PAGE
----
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Power generation via thermal differences

  1. Nov 5, 2005 #1
    As part of a science project, my professor is having us come up with an original way of producing electricity, with an emphasis on new frontiers and space travel. Here's what I came up with.

    It occured to me there must be a way to exploit the temperature difference between the base of a space elevator and its orbital top for power purposes. I know solar power would be easier, but I'm trying to come up with something original here.

    Taking a page of meteorology, the reason wind exists is that cold air sinks and hot air rises. As air moves away from the equator and higher into the atmosphere, it becomes colder and heavier. Similarly, as air moves toward the equator and toward the Earth's surface, it becomes hotter and lighter. This causes changes in pressure that creates the eternal loop of our planet's wind cycle.

    Now, let us assume we have a space elevator. Take two large tubes (let's say about 10 feet in diameter) and run them side by side along most of the length of the elevator. Then connect them at either end and make them airtight/vacuumtight. Fill them with a stable and plentiful gas, like Nitrogen. A single element being involved will probably make the physics easier to work out.

    So, we have one end of the tube sticking out into space, and the other end down near the surface of the Earth. That's a huge temperature difference. The air at the top of the tube will be extremely cold, and will want to move downward, while the hot air near the bottom will want to move upward. And as hot air move upwards, the ambient temperature will chill it, and the reverse with the cold air moving downwards.

    Exaggerate this effect by implementing a valve system that only lets air pass one way through either of the tubes (one down, one up). This should create a fairly powerful wind force by manipulating the temperature differences.

    Stick in wind turbines modified to work in the tube. And you have a endless power source that uses no resource other than the temperature differences created by the sun, and has no toxic side effects.

    Tell me why this wouldn't work, or a way to use the same idea but better. There has to be a way to harness the temperature/pressure differences on a space ribbon for power.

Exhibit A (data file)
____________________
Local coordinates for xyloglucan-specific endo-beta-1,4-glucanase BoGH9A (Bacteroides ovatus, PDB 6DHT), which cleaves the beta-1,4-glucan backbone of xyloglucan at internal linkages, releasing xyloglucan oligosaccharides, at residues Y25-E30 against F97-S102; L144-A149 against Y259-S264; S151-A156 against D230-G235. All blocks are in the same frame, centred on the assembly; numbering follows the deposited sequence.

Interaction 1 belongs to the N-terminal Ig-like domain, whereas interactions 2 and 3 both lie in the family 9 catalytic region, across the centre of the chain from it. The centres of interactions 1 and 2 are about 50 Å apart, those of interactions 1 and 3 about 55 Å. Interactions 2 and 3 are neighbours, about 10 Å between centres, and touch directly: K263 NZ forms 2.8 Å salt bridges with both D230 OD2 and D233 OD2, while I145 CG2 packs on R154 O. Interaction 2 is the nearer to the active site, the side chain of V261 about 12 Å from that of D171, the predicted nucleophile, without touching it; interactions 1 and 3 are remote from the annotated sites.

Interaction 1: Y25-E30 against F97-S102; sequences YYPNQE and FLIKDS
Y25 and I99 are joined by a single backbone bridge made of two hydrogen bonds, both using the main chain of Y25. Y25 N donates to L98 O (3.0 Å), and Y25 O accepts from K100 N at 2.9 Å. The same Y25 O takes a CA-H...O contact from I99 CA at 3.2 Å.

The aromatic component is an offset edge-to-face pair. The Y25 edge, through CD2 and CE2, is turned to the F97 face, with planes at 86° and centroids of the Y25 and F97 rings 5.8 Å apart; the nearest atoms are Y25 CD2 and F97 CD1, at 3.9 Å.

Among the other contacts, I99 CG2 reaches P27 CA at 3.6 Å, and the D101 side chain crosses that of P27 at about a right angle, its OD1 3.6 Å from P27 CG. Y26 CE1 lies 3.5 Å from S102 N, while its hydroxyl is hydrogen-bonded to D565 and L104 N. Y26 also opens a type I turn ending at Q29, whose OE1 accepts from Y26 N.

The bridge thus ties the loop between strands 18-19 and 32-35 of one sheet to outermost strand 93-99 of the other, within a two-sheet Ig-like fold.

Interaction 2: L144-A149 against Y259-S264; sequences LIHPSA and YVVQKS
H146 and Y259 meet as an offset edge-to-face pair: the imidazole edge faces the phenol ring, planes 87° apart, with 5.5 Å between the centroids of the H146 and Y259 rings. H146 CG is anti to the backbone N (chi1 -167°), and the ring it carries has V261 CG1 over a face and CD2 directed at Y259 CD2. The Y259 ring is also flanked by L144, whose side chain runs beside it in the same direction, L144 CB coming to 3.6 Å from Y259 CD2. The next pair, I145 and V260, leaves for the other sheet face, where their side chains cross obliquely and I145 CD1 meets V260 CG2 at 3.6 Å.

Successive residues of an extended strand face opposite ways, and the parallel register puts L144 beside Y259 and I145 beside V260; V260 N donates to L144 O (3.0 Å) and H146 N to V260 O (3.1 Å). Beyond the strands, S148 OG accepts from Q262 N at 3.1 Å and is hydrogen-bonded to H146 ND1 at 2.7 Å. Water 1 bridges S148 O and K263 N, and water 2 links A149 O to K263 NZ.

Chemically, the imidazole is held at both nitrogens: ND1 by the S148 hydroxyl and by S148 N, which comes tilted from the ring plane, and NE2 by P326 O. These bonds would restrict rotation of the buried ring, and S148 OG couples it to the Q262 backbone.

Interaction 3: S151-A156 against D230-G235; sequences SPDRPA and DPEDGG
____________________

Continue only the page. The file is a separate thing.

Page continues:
2. jcsd
  3. Nov 8, 2005 #2
    There isn't any air in space. There's nothing to flow down the tube from space.

    Also, the same principles that keep the atmosphere from going into space will stop air from flowing up the tube.

    To take advantage of temperature difference, you would probably want to look at the Peltier-Seebeck effect:

  4. Nov 8, 2005 #3
    Well at theoratical level it is much true but not very practical. coz temprature is same throughout the the space (as is required in the experiment) unless u r talking abt creating something that expands frm a planet to planet coz there we have huge temprature differnce.
    Consider creating something using solar wind, 'm not sure yet .
  5. Nov 8, 2005 #4
    u prolly don't know what u r talking abt, no offence though.
    And the peltier-seeback effect won't be any helpfull in the cause
  6. Nov 11, 2005 #5
    Jimmy... you might concider hitting up the english language usage forum.
  7. Jun 9, 2011 #6
    I think it would work except for your valving sytem. You need to insulate one at the top, and the other at the bottom.
  8. Jun 9, 2011 #7


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    I am unsure how effective this would be. Have you taken into account the effect of elevation on gas density? That would affect the flow of hot and cold gas in your tubes.
  9. Jun 9, 2011 #8


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    It would only work if the temperature gradient were larger than the adiabatic lapse rate, and I doubt that would be the case.
  10. Aug 30, 2011 #9
  11. Aug 30, 2011 #10


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    I don't see why not. Did you have a question?
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